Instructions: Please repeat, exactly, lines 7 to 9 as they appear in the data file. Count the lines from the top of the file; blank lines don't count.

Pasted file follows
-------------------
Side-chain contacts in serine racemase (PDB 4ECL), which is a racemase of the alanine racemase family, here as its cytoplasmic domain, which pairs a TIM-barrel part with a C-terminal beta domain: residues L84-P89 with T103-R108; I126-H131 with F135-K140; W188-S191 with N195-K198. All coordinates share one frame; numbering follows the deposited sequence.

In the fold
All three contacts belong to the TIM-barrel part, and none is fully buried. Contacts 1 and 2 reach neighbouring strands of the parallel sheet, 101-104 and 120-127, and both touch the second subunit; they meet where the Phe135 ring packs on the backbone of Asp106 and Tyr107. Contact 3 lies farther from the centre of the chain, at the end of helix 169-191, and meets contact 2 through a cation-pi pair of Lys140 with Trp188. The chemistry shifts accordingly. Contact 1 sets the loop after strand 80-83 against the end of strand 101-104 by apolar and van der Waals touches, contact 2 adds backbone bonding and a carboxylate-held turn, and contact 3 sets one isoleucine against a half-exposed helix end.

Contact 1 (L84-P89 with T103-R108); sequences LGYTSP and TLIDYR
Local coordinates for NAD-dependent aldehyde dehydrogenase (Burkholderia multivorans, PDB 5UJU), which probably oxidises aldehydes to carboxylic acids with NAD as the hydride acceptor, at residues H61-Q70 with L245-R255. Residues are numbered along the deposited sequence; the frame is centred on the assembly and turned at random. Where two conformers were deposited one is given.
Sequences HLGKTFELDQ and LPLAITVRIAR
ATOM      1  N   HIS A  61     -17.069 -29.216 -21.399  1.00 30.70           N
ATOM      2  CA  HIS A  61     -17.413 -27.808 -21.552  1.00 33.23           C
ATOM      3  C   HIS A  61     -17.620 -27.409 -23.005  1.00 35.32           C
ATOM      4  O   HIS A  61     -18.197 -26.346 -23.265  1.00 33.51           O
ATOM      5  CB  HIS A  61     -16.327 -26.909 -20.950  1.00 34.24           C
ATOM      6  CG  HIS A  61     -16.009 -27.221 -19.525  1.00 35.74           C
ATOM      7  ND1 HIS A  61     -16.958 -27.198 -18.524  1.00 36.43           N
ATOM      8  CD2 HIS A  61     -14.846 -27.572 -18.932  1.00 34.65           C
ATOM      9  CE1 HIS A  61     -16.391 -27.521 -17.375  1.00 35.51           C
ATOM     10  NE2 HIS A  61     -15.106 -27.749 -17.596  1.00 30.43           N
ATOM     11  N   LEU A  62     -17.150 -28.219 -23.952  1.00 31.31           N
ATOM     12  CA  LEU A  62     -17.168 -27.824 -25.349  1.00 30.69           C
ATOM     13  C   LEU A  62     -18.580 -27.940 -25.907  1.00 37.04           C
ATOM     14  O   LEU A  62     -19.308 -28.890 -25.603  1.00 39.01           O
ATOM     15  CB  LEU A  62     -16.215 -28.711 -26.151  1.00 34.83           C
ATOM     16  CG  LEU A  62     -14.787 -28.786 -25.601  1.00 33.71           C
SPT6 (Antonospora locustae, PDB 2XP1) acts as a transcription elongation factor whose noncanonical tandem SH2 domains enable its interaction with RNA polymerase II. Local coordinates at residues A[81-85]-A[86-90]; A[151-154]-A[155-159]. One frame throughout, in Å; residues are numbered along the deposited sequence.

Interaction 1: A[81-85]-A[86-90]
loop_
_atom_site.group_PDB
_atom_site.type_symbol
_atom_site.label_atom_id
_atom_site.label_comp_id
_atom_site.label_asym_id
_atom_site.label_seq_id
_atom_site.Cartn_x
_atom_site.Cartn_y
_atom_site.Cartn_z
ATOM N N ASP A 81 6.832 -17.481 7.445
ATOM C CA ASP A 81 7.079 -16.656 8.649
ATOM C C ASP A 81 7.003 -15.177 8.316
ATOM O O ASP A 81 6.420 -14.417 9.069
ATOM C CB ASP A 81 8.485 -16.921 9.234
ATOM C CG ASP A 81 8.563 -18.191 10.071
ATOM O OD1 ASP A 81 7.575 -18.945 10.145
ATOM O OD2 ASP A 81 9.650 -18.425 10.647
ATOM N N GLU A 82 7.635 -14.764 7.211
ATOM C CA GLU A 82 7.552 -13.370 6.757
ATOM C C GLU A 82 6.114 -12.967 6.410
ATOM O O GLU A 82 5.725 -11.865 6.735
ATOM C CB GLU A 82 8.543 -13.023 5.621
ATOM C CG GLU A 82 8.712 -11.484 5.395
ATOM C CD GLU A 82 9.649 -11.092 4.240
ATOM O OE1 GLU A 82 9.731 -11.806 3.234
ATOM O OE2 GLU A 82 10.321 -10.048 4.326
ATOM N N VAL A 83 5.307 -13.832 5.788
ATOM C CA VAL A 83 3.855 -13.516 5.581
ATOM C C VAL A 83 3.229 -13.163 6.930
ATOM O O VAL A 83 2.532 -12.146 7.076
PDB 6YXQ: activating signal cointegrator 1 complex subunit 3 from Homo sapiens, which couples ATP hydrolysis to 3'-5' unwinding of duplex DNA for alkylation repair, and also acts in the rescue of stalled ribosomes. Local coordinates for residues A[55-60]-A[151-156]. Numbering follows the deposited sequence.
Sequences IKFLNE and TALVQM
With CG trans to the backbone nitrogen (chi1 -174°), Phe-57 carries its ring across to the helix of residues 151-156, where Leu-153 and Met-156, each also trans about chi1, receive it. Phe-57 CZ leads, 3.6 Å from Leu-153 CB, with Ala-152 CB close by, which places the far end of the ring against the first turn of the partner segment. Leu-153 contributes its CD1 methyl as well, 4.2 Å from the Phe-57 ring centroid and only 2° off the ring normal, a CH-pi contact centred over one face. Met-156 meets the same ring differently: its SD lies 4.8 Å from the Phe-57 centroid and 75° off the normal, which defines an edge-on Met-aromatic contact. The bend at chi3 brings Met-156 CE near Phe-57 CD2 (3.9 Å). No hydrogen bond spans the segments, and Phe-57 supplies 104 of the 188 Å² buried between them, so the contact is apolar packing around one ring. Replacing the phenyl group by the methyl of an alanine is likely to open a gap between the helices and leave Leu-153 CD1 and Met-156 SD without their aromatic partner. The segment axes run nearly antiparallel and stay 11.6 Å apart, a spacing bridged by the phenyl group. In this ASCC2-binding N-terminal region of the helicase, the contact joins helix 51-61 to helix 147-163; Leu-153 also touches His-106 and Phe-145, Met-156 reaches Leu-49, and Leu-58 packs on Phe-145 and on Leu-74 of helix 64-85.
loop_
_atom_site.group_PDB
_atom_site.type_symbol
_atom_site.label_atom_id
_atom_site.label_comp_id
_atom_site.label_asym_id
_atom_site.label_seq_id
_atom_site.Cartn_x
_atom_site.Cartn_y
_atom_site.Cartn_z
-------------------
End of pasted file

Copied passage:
ATOM      1  N   HIS A  61     -17.069 -29.216 -21.399  1.00 30.70           N
ATOM      2  CA  HIS A  61     -17.413 -27.808 -21.552  1.00 33.23           C
ATOM      3  C   HIS A  61     -17.620 -27.409 -23.005  1.00 35.32           C